With more than 17 years of experience as an occupational therapist and a passion to empower and create accessible environments and opportunities for people often marginalized by society, Laurie Stelter, OTR, MA, is pursuing her doctorate in OT from Texas Woman’s University with a 4.0 GPA, which she has maintained throughout her undergraduate and graduate school career. She plans to graduate in the fall of 2018. Stelter is receiving one of four prestigious scholarships given by Texas Woman’s University at the 15th Annual Virginia Chandler Dykes Leadership Award Luncheon, presented by Bank of Texas, Texas Woman’s University, and the Texas Woman’s University Foundation, March 8, at noon, at The Belo Mansion and Pavilion. Stelter’s scholarship is sponsored by Edgemere –Dallas/SQLC Charitable Foundation.
“My love of occupational therapy grew from personal experiences of various family members living with an intellectual disability, recovering from a mental illness, or recovering from traumatic physical injuries,” said Laurie Stelter. “I was impacted by the power of meaningful and purposeful occupation to influence recovery and quality of life for people.”
After receiving her bachelor’s in OT from Texas Tech University Health Sciences Center, where she graduated Summa Cum Laude, Stelter worked as an OT in a psychiatric prison in Lubbock from 1999-2003. From 2003-2005, she worked as a case manager in the Garza County Juvenile Detention Center, as well as at a skilled nursing facility and with a home health organization.
“Working as an OT in prisons with persons with severe and persistent mental illness as well as with adults with intellectual disabilities in both institutional and community settings fueled my interests in this area of practice.”
Stelter received her master’s in OT from Texas Woman’s University in 2004 and is currently a full-time assistant professor and the academic fieldwork coordinator for the Master of Occupational Therapy program at Texas Tech University Health Sciences Center.
“I pursued service in mental health practice because I have such a passion for this population,” added Stelter. “I decided to pursue a PhD in OT in order to maximize my knowledge and skill in research and the scholarship of practice. I hope to influence students pursuing OT as a career and communicate the power of OT for impacting the lives of people.”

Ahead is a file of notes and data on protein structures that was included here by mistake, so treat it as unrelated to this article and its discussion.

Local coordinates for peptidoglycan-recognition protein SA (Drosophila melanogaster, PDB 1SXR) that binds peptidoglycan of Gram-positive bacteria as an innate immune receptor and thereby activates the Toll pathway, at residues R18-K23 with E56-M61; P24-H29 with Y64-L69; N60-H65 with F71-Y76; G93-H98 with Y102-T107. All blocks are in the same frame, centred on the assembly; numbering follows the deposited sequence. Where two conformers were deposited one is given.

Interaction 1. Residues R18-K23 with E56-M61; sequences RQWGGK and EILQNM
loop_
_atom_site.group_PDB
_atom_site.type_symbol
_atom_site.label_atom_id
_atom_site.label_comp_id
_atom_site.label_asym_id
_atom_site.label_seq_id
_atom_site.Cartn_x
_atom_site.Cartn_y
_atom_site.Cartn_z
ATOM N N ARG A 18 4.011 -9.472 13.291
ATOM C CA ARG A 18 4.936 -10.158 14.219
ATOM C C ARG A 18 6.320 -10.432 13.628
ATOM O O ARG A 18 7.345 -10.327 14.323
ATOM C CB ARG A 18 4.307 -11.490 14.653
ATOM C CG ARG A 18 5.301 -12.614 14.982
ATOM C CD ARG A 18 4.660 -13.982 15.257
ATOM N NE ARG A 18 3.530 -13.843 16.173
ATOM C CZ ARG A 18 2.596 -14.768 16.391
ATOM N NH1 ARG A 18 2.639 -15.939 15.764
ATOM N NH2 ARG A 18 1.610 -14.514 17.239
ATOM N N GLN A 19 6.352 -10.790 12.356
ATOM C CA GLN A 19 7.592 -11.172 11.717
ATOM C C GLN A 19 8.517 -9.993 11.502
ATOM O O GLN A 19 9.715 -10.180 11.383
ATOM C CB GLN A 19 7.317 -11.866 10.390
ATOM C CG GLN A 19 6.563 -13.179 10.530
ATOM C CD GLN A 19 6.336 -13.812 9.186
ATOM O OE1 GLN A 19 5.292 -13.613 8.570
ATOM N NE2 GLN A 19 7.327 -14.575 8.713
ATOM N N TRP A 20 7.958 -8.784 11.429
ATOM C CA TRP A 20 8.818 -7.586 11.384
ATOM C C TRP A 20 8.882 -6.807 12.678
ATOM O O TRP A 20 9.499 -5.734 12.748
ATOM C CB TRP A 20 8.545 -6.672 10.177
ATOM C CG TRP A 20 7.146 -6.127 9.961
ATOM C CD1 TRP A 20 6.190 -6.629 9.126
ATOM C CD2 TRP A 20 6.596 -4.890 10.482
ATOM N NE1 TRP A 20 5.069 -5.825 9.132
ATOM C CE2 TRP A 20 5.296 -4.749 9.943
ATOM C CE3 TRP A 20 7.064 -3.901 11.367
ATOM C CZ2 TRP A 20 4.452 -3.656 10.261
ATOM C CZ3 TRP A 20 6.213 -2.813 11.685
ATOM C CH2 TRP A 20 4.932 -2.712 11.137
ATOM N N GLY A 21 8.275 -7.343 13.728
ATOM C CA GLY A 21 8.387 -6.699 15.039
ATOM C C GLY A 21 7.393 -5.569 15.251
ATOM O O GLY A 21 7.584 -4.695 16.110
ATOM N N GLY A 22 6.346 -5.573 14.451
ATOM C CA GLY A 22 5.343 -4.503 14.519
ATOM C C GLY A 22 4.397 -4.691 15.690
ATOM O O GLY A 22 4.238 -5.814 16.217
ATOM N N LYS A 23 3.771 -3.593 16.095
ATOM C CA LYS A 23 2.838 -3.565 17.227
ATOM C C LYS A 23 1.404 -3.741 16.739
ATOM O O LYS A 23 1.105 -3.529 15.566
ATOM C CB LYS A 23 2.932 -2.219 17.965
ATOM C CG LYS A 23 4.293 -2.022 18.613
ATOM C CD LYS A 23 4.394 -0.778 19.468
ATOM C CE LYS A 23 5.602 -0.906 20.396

Her dissertation is on the impact of an occupation-based intervention for incarcerated women with intellectual disabilities. Upon completion of her PhD she would like to continue to impact the lives of students and clients through her work as a professor and an occupational therapist.
“I have developed an occupational therapy program for a women’s prison in Gatesville, Texas, that houses approximately 100 incarcerated women who have an intellectual or developmental disability,” added Stelter. “This program is a collaboration with TWU, the Texas Department of Criminal Justice, UTMB, and the Radford & Patricia Crocker Foundation, who is funding the program. I am excited that the project is currently in the hiring and soon-to-be-implemented phase.”
In addition to pursuing her PhD, developing a program, and working full time, Stelter and her husband are raising two young daughters, ages 8 and 11. Raised on a farm in Anton, Texas, Stelter is the first in her family to graduate from college.
“My life outside of my career and academic pursuits is devoted to faith and family,” added Stelter. “They are the foundation that makes everything else work.”
Stelter praises TWU for consistently and impressively supporting her throughout the completion of her master’s degree and now as she pursues her PhD.
“I feel completely honored and blessed to receive this scholarship,” added Stelter. “It further strengthens the already positive relational and academic support I have experienced working with the incredible mentors and professors in the program. As an occupational therapist, I have always had a great admiration and respect for Virginia Chandler Dykes. It makes this honor all the more special to be associated with her name.”
In addition to Stelter, graduate students from the remaining three TWU colleges will also be honored at the luncheon as recipients of scholarship funds: Danielle “Kamica” King, College of Arts and Sciences; Julie Southward, College of Professional Education (COPE); and Katheryn Courville, College of Nursing, sponsored by Luther King Capital Management.
Stelter and her family reside in Lubbock.
TWU’s 15th Annual Virginia Chandler Dykes Leadership Award Luncheon, March 8 at the Belo Mansion and Pavilion, will honor Dr. Stephen Mansfield, president and CEO of Dallas-based Methodist Health System, as the 2017 recipient of the Virginia Chandler Dykes Leadership Award. Tickets are $175 for silver patron; $250 for gold patron. For more information, call 940-898-3872, visit www.twu.edu/vcd, or email TRupani@twu.edu.